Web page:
Medieval tsunamis in the Alps – could happen again

If you think about tsunamis, you’ll probably think about Japan, Indonesia, maybe America… the last place you’d image would be the Alps, right? Well, you might have to go back to that.

About 1500 years ago, a massive flood took place in Geneva, Switzerland, wiping out everything in its path, crippling the local community. Now, researchers believed they found the culprit in the form of a tsunami, a threat which is still pretty much posed today. The presumed wave was caused by a huge landslide, wrecking the entire medieval city, which was probably already a known trading hub at the time.

Far from the ocean, the massive wave had its origin in the Rhône River, which feeds and flows through Lake Geneva. The Swiss team analyzed a huge sediment deposit at the bottom of the lake and came to the conclusion that it once belonged above the lake and slid into the Rhône near the place it flows into the lake. The sudden splash created a tsunami that flower through the 580-square-kilometer lake towards Geneva, the study suggests; the height would have been between 3 and 8 meters, quite enough for that period.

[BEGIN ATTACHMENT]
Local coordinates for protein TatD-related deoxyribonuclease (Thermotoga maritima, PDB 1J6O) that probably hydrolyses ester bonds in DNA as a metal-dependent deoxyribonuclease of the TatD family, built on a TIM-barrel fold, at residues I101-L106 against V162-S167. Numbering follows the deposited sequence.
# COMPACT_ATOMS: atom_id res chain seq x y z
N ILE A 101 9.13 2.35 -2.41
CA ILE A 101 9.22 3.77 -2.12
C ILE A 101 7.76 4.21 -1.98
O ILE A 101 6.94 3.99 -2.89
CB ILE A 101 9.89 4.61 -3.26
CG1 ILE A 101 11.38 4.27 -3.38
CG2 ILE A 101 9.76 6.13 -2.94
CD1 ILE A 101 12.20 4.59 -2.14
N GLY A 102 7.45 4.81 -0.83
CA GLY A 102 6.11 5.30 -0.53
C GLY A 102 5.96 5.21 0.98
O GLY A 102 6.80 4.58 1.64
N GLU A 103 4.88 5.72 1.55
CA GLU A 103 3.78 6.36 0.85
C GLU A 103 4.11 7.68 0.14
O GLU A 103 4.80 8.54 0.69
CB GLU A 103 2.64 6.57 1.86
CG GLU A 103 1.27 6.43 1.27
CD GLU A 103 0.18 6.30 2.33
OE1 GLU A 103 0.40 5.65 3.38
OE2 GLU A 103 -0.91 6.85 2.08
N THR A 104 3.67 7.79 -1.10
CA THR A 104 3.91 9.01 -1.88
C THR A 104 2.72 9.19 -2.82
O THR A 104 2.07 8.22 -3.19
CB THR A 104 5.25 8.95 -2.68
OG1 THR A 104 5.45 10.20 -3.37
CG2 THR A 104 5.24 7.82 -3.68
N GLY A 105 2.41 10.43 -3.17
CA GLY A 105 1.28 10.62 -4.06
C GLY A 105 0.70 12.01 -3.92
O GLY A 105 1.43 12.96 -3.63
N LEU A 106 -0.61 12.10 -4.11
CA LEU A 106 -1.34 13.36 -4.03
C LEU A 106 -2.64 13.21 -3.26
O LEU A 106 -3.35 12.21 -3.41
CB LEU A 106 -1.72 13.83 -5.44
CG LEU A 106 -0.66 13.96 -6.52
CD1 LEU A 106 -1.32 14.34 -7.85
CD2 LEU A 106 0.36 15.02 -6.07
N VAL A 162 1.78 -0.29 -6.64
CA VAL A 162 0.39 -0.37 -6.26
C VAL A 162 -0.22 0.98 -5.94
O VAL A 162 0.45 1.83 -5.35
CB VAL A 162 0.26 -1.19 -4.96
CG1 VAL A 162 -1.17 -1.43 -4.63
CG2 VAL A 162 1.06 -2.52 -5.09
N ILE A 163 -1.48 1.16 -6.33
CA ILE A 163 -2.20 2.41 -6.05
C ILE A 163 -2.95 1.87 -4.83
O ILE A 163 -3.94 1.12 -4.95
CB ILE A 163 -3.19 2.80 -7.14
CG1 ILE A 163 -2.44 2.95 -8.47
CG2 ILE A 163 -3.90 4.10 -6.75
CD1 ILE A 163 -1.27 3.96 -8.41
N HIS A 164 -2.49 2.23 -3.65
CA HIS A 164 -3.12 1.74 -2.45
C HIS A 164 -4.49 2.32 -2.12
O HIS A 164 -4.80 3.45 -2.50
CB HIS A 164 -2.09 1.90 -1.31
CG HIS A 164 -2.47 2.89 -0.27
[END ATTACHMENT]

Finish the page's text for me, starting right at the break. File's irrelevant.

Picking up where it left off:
But perhaps more important, researchers warm, is that this danger isn’t a thing of the past. A similar event happening today would cause much greater damage, significantly affecting not only Geneva, but also the neighboring cities of Lausanne, Nyon, and Thonon-les-Bains, threatening over 300.000 people who live in the area. The damage could be amplified by the fact that towards Geneva, the lake narrows, creating a funnel effect which acts as an amplified for waves. Still, there’s no need to panic, because there isn’t any hint of an immediate threat. Still, it is something to consider.

“If this has happened five to six times since the last glaciation, there’s reason to believe it could happen again in the future,” said University of Geneva geologist Guy Simpson, who study team’s modeler. “A three-meter [ten-foot] wave that hit Geneva today would be a scary wave.”

The research will be published in Nature

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